Aaron W.P. Maxwell, PGY3, Brown University

1. We now have long-term outcome data for patients treated with radiofrequency ablation for solid renal masses, with disease-free survival rates comparable to those among patients who undergo partial nephrectomy in multiple studies. Similarly, a large trial comparing ablation and surgical resection for hepatocellular carcinoma found no difference in overall and disease-specific survival for tumors ≤ 3 cm. With these data in mind, do you foresee ablation treatments becoming more visibly incorporated into formal treatment guidelines for these and other cancers?

The history of medicine is replete with examples of less invasive therapies replacing more invasive therapies (e.g. laparoscopic surgery or endovascular aneurysm repair). Some of the barriers in ultimate utilization from most important to least are: efficacy, economics, and both national and local politics. If a treatment is as or nearly effective (due to favorable underlying tumor biology) as a more invasive alternative adoption, then it is likely to occur overtime in select populations. If the cost of the new procedure is less than the more invasive alternative or any increased upfront costs can be justified by improved quality measures then utilization will be likely (e.g robotic-assisted prostatectomy). If the procedure is competitive with an existing, more invasive, longstanding alternative from a different specialty, then adoption can be slowed due to political pushback between specialties, though ultimately scientific evidence should prevail. In the case of image-guided tumor ablation of early-stage renal cell carcinoma, the efficacy and economic data are compelling despite the lack of randomized controlled trials. As a physician who has been treating renal cell carcinoma with ablation for nearly 20 years, what was initially an outrage—and then only a last resort measure—has now become a first-line option for many patients. As a wise man once said “scientific progress occurs one funeral at a time” or, in a modern sense, one retirement at a time. To many young (and some old) urologists I am a doyen in the treatment of stage 1 RCC and yes, if we are represented and share our voice on these treatment guideline committees, we will bring about incorporation and change.

2. Ablation treatments have historically been reserved for patients that are not optimal candidates for surgical resection. However, given the very low morbidity and mortality of percutaneous treatments, an argument can be made that treatments like ablation are in fact ideally suited to younger, healthier patients with longer life expectancies. Do you think we will ever see a shift in this direction, with a decreased focus on comorbidities?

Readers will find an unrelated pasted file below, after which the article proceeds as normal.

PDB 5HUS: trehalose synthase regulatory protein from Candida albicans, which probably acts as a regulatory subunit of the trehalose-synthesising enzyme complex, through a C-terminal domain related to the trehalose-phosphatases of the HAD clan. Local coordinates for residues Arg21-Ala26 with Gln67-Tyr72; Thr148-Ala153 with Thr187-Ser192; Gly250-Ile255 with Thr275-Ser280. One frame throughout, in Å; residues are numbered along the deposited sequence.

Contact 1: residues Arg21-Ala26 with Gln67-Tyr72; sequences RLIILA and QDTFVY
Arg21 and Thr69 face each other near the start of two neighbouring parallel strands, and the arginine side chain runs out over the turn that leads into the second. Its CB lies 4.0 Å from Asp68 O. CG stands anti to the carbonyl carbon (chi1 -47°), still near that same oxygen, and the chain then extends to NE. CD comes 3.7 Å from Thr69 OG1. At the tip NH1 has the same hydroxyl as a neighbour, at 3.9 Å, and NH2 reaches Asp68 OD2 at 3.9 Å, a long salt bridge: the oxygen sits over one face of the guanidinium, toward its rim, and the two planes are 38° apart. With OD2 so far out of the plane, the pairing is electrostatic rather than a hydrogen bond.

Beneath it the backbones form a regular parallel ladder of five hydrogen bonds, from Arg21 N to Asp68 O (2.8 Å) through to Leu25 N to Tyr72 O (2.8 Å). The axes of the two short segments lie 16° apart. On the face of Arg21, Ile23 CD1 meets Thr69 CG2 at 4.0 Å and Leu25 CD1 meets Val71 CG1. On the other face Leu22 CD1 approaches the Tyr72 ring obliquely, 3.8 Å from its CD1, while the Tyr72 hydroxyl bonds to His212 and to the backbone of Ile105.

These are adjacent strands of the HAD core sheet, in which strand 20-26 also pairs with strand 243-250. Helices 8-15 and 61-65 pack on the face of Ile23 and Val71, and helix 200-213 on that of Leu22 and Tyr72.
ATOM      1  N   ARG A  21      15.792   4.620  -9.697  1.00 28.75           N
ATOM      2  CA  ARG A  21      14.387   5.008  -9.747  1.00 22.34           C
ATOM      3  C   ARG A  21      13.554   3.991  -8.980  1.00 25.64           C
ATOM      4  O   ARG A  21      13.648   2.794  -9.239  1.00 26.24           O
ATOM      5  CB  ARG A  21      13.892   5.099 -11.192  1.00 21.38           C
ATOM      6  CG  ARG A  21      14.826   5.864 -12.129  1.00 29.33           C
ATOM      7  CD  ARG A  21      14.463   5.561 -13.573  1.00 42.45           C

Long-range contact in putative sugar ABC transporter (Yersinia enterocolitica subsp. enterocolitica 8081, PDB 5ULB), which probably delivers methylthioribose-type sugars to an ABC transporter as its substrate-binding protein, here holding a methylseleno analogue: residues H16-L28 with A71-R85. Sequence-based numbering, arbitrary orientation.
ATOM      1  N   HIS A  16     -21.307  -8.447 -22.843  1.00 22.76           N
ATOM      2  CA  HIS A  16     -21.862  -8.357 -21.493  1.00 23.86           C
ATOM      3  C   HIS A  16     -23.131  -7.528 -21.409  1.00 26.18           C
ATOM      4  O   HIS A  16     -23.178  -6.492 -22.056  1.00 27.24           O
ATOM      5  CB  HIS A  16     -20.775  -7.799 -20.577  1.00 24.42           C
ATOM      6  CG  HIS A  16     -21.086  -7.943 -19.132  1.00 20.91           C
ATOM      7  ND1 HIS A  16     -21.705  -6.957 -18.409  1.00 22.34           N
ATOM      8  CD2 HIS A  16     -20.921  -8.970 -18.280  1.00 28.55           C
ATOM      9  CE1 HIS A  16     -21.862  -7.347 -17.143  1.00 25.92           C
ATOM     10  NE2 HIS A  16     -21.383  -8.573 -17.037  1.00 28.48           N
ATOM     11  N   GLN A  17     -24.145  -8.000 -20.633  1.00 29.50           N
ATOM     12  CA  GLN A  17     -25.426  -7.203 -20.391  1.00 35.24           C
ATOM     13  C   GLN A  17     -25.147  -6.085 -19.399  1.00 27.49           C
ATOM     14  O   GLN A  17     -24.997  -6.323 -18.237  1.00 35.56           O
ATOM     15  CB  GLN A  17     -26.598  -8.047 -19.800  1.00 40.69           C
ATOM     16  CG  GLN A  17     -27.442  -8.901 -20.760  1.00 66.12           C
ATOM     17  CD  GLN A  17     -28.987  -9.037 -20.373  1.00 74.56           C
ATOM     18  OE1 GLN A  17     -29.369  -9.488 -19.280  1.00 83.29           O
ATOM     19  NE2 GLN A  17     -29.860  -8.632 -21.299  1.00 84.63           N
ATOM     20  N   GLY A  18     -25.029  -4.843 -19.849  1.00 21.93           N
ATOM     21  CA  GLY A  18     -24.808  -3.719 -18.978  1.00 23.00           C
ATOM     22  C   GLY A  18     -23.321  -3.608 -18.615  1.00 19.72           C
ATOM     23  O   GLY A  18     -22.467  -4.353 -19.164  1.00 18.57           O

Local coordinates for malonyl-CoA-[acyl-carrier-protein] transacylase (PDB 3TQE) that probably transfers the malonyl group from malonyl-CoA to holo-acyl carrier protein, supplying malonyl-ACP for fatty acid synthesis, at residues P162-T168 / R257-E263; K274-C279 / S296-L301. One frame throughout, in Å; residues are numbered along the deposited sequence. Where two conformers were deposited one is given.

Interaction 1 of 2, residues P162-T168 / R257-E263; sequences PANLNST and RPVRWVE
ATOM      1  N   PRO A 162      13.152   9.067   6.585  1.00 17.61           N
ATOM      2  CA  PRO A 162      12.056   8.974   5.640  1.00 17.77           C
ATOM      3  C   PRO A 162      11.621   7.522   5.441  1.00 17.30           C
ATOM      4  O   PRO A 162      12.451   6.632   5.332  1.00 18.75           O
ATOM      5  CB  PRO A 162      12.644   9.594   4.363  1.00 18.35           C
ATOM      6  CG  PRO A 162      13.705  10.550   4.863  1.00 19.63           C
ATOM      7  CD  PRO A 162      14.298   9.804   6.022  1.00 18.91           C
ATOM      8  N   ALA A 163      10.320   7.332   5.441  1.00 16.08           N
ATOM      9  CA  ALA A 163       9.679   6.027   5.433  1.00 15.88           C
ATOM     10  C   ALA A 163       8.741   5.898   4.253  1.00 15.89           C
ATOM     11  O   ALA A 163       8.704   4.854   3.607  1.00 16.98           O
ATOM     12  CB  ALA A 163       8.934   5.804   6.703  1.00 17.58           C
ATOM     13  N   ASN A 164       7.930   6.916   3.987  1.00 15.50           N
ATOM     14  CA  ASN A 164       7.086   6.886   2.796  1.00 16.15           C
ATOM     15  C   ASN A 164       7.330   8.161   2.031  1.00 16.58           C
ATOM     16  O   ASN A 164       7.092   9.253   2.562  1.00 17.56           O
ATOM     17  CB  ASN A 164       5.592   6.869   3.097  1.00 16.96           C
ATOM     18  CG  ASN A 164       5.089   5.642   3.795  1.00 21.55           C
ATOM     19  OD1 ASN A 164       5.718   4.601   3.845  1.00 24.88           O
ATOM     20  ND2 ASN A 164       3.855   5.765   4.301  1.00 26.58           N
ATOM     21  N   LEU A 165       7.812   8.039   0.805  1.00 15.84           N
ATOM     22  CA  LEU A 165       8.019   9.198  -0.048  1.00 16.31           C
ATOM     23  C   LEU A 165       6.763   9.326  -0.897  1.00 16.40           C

The key to making image-guided tumor ablation first-line therapy in all patients is long-term outcome data. Unfortunately, this data takes decades to accumulate and until we have perfected our local control to the level of surgical techniques with improvements in planning, ablation, and validation technology, we will always be second in younger healthy populations who could live long enough to die of their recurrences.

3. Interventional radiology has been incredibly successful since its inception in bringing new diagnostic and therapeutic interventions into routine clinical practice. For various reasons, however, many of these procedures have ultimately migrated over to other specialties (e.g. peripheral vascular disease interventions and vascular surgery). Some non-radiologist practitioners current perform ablations, typically intraoperatively; do you see this trend continuing? Can you envision a future in which ablation is no longer performed predominantly by radiologists?

It is natural for specialists who control certain patient populations to adopt newer treatment techniques to stay current in the best treatments for their patients. This is what has taken place in vascular surgery. As surgeons, gastroenterologists, pulmonologists, and interventional radiologists evolve to meet the new demands on their specialties that these new minimally-invasive technologies create, they must understand that whomever is the most skilled at a certain procedure is the one who should be performing it. That being said the most efficient and comprehensive manner to treat a cancer patient is within a treatment team or pod. As interventional radiologists, we provide a valuable skill set to these organ-specific treatment teams and as long as we maintain our skill-set and involvement we have an important role in cancer care. However, I could envision an interventional oncologist of the future as a hybrid minimally-invasive surgeon and interventional radiologist. The creation of such a training program, however, would take considerable thought and may be difficult due to the years it would take to complete such a diverse training program.

Damian E. Dupuy, M.D., F.A.C.R. is a Professor of Diagnostic Imaging at The Warren Alpert Medical School of Brown University and the Director of Tumor Ablation at Rhode Island Hospital.

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